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Biomedical Engineering

The human body is an impressive machine with awesome powers of regeneration. Cuts, scratches, and broken bones have the ability to heal themselves. Sometimes, however, our bodies need additional help in some areas. Machines help us diagnose, treat, and prevent many injuries or illnesses that our bodies alone are not equipped to handle.

Examples of biomedical engineering

MRIs, X-rays, prosthetic limbs, and certain drugs all fall under the umbrella of biomedical engineering. They allow doctors to examine the body and fix whatever is wrong with it. Quite naturally, this is not a career field you can waltz into. If you want to work as a physician, technician, or assistant, you will need to complete formal training and become licensed appropriately. Medicine is a very serious matter that requires extensive experience and in depth knowledge. Would you trust your health to someone who wasn't qualified?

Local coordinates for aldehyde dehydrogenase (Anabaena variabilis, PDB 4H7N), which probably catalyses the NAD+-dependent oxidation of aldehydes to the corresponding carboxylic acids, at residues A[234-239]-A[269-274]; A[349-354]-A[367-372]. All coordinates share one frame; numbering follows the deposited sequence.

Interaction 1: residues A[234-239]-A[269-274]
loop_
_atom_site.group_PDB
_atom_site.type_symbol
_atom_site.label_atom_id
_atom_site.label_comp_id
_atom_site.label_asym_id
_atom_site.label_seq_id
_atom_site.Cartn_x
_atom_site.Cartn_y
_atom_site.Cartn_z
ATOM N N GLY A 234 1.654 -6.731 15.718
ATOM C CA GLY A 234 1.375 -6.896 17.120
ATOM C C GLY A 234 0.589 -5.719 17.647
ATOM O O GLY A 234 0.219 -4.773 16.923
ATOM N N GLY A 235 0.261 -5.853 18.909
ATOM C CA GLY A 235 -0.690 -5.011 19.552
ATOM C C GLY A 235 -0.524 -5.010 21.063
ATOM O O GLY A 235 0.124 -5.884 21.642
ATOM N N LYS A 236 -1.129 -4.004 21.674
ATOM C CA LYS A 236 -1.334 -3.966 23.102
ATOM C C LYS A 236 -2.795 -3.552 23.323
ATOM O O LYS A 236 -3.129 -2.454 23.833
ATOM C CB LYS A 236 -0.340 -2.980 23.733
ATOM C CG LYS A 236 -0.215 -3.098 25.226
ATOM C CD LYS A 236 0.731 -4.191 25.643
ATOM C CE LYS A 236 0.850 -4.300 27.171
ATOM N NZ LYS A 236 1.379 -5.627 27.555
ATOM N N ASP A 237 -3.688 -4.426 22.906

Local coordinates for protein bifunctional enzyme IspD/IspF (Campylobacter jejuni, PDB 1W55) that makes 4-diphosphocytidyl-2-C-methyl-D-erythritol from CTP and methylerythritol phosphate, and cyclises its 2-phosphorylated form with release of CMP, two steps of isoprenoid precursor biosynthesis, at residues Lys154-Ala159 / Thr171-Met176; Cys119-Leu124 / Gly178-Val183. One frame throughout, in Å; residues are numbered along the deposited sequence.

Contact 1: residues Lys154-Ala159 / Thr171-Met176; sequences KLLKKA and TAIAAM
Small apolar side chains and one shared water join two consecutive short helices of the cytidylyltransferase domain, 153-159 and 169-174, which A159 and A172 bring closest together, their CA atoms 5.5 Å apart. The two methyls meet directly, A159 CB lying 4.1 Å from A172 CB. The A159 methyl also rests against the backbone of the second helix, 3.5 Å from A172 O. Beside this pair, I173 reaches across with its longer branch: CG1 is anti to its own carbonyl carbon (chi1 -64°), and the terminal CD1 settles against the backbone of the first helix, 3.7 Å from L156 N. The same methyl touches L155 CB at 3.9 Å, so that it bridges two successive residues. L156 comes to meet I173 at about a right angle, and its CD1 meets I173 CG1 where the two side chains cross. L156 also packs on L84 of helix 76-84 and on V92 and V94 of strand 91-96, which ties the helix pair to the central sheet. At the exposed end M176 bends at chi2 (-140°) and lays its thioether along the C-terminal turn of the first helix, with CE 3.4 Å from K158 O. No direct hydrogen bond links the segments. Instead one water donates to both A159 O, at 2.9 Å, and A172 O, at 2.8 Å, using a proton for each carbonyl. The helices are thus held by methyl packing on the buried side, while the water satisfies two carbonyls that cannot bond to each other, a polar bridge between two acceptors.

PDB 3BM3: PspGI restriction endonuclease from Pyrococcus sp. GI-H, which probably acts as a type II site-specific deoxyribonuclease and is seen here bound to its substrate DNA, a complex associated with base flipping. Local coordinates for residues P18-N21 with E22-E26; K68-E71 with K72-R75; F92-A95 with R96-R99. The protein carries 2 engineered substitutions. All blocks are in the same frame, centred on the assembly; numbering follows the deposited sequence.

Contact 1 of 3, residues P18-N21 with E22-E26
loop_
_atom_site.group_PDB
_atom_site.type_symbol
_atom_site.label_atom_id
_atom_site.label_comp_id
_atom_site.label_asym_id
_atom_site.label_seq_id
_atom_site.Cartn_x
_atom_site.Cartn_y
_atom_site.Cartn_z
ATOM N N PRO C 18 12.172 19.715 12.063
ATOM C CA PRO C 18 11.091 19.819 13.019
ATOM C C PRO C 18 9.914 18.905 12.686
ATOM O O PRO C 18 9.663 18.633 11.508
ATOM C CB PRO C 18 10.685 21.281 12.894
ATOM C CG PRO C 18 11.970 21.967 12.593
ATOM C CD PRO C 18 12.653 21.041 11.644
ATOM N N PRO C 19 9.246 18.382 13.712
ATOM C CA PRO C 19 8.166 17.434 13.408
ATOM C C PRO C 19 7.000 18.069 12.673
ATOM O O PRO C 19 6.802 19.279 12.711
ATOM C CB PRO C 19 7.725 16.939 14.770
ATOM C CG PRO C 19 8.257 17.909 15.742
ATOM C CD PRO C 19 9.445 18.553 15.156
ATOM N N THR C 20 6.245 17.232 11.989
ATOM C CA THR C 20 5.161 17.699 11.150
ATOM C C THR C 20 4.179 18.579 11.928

The future of biomedical engineering

The world's reliance on computer technology is constantly rising. This is especially true in the world of medicine. Maybe we're not ready for the $6,000,000 man per se, but we're getting pretty close. Medicine and machines have helped us extend our life expectancy, functionality, and productivity is ways that were unimaginable just 15 years ago. Imagine where the technology will be 15 years from now. And because of the aging Baby Boomers, it is quite likely that the health care industry will broaden the scope and depth of its research. This will mean an even faster increase in the level of technology. You could not have picked a better time to enter this career field.

Publish date: February 10, 2011